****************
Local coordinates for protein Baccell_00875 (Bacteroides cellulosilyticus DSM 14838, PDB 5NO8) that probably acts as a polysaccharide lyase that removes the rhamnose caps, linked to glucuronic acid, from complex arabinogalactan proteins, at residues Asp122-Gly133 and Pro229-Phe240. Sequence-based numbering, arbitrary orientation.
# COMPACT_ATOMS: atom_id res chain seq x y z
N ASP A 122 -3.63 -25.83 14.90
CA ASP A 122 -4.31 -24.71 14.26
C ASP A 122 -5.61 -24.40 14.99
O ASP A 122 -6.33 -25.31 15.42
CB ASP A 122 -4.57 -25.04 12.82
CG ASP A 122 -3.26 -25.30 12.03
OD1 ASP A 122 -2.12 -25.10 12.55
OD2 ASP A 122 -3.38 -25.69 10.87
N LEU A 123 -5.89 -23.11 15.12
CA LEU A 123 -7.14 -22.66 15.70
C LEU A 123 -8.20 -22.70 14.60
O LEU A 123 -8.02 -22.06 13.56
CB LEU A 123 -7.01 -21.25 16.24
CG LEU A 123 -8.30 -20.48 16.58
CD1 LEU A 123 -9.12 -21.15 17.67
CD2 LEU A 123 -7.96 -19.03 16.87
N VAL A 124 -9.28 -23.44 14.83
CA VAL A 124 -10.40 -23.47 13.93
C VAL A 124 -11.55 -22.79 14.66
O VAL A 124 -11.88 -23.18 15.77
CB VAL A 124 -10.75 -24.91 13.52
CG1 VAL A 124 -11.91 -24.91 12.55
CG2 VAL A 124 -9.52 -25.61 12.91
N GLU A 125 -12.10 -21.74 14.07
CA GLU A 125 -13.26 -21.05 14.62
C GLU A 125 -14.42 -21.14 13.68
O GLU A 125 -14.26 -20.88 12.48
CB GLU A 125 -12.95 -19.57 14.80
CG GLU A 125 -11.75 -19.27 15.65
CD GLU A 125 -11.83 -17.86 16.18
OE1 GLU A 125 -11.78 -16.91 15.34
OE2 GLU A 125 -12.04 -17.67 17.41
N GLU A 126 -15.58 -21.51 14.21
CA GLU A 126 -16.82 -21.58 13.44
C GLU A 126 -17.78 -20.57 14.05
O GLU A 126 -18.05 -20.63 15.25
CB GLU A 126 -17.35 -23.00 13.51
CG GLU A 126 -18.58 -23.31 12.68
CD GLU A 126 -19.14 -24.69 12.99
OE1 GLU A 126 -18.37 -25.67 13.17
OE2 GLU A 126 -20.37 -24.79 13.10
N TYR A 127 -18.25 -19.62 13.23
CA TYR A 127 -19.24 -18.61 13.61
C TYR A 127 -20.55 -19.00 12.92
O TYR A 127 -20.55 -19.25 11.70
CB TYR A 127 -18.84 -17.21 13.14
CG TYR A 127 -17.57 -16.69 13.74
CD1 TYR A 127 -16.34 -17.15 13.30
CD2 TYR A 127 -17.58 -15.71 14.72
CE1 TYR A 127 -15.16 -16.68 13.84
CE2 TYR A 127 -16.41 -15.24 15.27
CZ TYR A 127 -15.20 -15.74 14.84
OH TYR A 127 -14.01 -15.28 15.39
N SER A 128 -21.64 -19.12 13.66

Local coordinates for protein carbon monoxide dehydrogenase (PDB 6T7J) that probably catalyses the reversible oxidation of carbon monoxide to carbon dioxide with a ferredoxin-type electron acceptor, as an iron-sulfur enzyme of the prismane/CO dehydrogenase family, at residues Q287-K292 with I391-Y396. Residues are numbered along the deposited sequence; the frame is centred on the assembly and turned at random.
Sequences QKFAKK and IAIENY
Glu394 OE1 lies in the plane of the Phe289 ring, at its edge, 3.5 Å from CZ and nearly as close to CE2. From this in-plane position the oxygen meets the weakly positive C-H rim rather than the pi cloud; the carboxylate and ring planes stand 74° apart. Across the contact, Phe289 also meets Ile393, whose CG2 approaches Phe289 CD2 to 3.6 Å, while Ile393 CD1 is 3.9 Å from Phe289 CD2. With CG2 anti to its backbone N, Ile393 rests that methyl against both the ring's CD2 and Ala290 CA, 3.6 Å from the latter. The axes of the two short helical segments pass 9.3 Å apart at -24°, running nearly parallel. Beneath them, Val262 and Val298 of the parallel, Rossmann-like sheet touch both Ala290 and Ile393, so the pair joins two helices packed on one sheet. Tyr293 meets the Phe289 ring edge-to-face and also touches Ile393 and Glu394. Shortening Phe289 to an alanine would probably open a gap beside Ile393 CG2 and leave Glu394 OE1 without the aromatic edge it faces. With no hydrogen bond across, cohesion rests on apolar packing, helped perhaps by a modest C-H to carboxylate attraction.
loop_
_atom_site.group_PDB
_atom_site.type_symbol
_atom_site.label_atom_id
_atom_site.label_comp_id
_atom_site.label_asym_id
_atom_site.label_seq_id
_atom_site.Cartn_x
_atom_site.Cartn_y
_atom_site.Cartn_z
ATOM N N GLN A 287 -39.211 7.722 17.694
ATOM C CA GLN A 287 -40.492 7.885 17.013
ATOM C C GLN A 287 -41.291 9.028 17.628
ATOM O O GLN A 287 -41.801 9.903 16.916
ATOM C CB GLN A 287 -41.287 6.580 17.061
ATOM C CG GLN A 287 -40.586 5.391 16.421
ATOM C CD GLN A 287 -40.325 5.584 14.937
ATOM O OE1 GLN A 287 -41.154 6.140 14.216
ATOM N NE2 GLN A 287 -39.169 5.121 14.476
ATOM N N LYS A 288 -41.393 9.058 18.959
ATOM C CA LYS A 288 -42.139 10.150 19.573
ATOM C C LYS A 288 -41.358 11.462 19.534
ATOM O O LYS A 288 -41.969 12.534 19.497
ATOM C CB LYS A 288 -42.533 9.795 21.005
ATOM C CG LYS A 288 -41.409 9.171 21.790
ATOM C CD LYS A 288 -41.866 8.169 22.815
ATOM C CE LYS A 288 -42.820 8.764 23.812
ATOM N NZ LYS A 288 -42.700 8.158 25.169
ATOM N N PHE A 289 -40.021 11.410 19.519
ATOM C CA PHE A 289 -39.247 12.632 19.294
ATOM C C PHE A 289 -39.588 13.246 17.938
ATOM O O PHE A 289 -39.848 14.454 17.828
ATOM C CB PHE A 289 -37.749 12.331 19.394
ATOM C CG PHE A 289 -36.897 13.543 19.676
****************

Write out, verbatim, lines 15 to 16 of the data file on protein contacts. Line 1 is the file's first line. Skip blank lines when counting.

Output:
CB LEU A 123 -7.01 -21.25 16.24
CG LEU A 123 -8.30 -20.48 16.58